Promise

Mr. Rochester and Jane Eyre courtesy of Postertext on Etsy

I read a book the other day that touched upon literary society in England in the early 19th century.  It was chock a block full of insights into the writers that 7th grade teachers do their utmost to make dull. Peer through a window and we see Dickens slowly killing himself as he performs the murder of Nancy from Oliver Twist in front of thousands of hungry audiences night after night after terror filled night. (Bill Sikes, I hate you.) His son waited off stage each evening waiting to carry him away in the likely event he fell dead right before the plunging the knife into lovely, little Nan. Sitting by the fire is Marian Evans before she was George Eliot, before she wrote Middlemarch, a woman cast out of society because of forbidden love. Even after she became all she would become, the women that read her books would not have her to dinner. And there just in the corner, where the shadow meets the light is the lovely Charlotte Bronte.

Oh, Charlotte.

A plain sort of girl filled with a beautiful complexity. She grew up in a rural place writing mediocre tales about lands that did not exist. She attempted to make a life in the avenues acceptable for a woman. There was the governessing (horrid masters), the teaching (horrid schools), the boarding school owning (no one came). So in the parlor at night, while the wind howled and her father dozed, she and her sisters wrote. They wrote about the world that surrounded them, their disappointments and hopes. They wrote about the things that rattled inside them since birth and the things they had learned in their years of dark rooms and light laughter. Pages and pages, reading bits and pieces to each other here and there. After fingers stained blue with ink and miles walked to the stationers shop, each sister had something worth sending off to publishing houses in a city they had never seen. Anne sent Agnes Grey, Emily sent Wuthering Heights and Charlotte sent The Professor.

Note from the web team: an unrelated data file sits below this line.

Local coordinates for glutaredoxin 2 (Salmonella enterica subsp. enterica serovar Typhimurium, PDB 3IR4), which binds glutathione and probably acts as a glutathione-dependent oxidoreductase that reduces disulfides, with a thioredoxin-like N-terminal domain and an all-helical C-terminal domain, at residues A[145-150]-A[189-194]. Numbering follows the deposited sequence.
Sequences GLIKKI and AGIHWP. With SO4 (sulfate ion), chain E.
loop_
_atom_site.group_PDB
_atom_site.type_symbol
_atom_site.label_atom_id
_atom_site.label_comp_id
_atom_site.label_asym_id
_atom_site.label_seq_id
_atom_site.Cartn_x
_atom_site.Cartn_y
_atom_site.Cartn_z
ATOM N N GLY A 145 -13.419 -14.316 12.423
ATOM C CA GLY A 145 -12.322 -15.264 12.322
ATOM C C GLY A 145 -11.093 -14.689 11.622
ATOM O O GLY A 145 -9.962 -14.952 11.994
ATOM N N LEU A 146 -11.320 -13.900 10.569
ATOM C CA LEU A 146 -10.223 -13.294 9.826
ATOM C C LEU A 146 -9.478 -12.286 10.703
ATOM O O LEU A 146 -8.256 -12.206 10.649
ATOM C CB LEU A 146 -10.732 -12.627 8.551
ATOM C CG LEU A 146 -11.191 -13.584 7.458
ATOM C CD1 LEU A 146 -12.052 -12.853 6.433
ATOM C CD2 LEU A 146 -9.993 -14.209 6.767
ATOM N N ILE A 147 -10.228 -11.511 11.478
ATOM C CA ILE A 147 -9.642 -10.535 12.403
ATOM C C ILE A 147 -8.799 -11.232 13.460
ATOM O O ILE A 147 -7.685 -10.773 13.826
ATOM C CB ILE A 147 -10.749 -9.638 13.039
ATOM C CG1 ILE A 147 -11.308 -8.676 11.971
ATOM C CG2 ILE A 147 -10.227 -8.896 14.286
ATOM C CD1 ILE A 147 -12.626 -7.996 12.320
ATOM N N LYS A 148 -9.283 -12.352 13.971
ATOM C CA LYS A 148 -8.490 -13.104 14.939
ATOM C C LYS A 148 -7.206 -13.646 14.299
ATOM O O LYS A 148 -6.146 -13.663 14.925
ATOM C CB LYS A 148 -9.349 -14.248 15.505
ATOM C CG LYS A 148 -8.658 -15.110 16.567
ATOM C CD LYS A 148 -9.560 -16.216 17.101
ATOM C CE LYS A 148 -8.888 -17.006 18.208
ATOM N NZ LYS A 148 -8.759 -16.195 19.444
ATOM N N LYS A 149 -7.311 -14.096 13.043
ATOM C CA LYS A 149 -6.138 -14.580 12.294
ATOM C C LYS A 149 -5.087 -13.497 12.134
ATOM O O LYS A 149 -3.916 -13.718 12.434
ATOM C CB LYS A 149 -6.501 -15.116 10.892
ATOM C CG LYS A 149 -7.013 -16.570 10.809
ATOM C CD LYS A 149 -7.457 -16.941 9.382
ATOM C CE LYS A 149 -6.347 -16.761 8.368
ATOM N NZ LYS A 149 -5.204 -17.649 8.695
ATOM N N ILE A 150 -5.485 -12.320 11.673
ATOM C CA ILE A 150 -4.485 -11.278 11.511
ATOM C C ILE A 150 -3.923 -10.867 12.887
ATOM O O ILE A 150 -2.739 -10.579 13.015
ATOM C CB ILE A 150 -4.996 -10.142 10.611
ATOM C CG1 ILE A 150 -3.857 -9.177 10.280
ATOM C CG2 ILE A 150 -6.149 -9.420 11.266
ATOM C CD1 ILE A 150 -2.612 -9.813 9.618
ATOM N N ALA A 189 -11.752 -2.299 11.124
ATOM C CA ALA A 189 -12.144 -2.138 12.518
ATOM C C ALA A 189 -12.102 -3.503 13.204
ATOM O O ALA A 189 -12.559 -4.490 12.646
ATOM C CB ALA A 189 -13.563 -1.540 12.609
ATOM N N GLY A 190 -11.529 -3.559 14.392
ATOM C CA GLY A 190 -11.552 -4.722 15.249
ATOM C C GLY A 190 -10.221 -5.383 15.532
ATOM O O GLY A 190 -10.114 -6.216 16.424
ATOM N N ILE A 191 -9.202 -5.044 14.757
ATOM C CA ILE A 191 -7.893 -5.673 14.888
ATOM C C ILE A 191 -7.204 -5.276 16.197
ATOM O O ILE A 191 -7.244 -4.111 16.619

The manuscripts went off together in a brown wrapped parcel. Each time the manuscripts were rejected the parcel came back, the brown paper creased and cracking. Our heroines were nothing if not practical. Rather than rewrapping the books they would simply cross off the rejecting publishers name and write down another one. Soon the package was striped in ink from one side to the other. And then. And then a publisher accepted both Agnes Grey and Wuthering Heights. They were, the house conceded, good sorts of books.

Charlotte sent off her Professor on one last lonely journey.

A few months later came a reply, "No, Miss Bronte, we are not interested in publishing The Professor, but – Oh the joy in one word! – there is promise here. If you write something else, please send it our way."  Three weeks later she sent them Jane Eyre, a book that praised God, shook traditionalists and sits on my desk over a hundred years later.

My goodness.